If the only thing you knew about the new sci-fi filmValerian and the City of a Thousand Planets was its title, you'd probably think the movie was about, well, a dude named Valerian and a highly-populated outer-space city. And you wouldn't be totally wrong — but what you would be missing is the fact that Valerian (Dane DeHaan) isn't the only protagonist of this story. In actuality, his partner, Laureline (Cara Delevingne) is as big a presence in the film as he is. Yet for some strange reason, she's not mentioned in the movie's title, despite the film being based off a comic series called Valerian and Laureline — and unfortunately, leaving her out is only one of many disservices the movie does to its leading lady.
As in the acclaimed French series,Valerian and the City of a Thousand Planets follows the adventures of futuristic space-and-time-traveling agents Valerian and Laureline as they work together to fight off a dangerous enemy and save the universe. Although their missions differ, the two heroes have an equal amount of screen time, and are seen both together (usually flirting or fighting) or working on their own. In other words, Laureline is just as big a player in the movie as Valerian — just as she often is in the French comics — so it's pretty ridiculous that the title doesn't reflect this reality.
And to make matters worse, Laureline not being in the movie's name is just one of the film's many mistreatments of her character. Although her job and missions make her an equal to Valerian in every way, her personality and motivations are lacking in comparison to her male peer's. While Valerian is not exactly a highly complicated character (he's hotheaded, bold, and a bit of a man-child, like far too many other male action stars), he's strides more defined than Laureline is.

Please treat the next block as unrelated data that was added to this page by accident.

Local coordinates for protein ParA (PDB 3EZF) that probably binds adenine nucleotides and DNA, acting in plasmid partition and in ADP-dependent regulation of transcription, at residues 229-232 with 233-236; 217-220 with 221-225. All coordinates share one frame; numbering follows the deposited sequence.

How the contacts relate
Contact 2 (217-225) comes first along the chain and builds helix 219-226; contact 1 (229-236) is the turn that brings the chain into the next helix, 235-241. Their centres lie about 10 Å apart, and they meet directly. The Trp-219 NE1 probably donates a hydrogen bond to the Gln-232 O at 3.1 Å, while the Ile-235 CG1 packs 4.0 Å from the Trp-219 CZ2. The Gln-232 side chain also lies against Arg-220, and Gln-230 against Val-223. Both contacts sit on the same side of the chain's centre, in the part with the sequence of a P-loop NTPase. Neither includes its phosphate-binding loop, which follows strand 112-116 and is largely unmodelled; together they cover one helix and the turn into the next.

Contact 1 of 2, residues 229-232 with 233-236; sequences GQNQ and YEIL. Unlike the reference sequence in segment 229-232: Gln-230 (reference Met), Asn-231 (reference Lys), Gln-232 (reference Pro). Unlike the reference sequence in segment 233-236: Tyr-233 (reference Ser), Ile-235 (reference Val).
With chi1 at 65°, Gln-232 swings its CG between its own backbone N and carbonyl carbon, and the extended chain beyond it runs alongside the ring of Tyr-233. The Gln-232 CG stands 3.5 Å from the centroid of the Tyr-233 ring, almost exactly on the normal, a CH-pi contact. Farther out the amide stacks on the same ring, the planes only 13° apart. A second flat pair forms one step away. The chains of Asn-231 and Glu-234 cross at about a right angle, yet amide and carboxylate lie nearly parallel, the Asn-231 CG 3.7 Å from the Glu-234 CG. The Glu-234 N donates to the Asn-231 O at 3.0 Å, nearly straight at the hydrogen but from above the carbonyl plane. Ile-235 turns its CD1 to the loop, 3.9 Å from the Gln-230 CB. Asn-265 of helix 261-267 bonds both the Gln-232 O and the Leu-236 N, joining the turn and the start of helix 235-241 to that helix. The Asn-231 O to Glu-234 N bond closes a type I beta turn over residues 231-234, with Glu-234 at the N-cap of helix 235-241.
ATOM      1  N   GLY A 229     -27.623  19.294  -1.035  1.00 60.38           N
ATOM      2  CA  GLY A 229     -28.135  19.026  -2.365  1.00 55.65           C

Her characteristics are pure male fantasy: she's girl-next-door but totally sexy, super capable but still often in need of Valerian's rescuing, witty and sarcastic but always generous and kind-hearted in a way that serves as a necessary lesson to the more jaded men around her. She's not an actual woman, but an amalgam of a dozen cliched personality traits.
Worst of all, the intelligence and competence that she does get to show in some work-related scenes are totally overshadowed by her most defining trait of all: her reluctant, but still totally evident, love for Valerian. All throughout the movie (especially at the most inopportune, annoying times), Valerian flirts with Laureline and declares his love for her, arguing that they should get married because she so clearly feels the same way. She rebuffs him nearly every time, but with the kind of good-natured "oh, you" tone that makes it clear she actually finds his incessant prattling endearing. Even when Valerian does something late in the movie that makes Laureline, briefly, question his character, she soon puts it all behind her, and, eventually (spoiler alert) happily accepts his proposal.
In the movie's best moments, Laureline is just a fairly one-dimensional character, but in its worst, she's a manic pixie dream girl and damsel in distress combined. She's simply there to help Valerian grow up and become a better man, and even when she gets the chance to show off her own skills in combat and analysis, she typically ends up needing his help.
It's a true shame, considering both how large a role Laureline plays in the French comics (in which she's been considered by many to be an iconic feminist hero) and how easily the filmmakers could've given her equal weight in the movie. If writer and director, Luc Besson, wanted her to end up with Valerian, fine — but couldn't he have made it so that she had both agency of her own, and actual reason to fall in love with him?
Laureline may be the star of the movie, but she certainly isn't treated like one, neither in the film's title nor, sadly, in the entirety of its plot.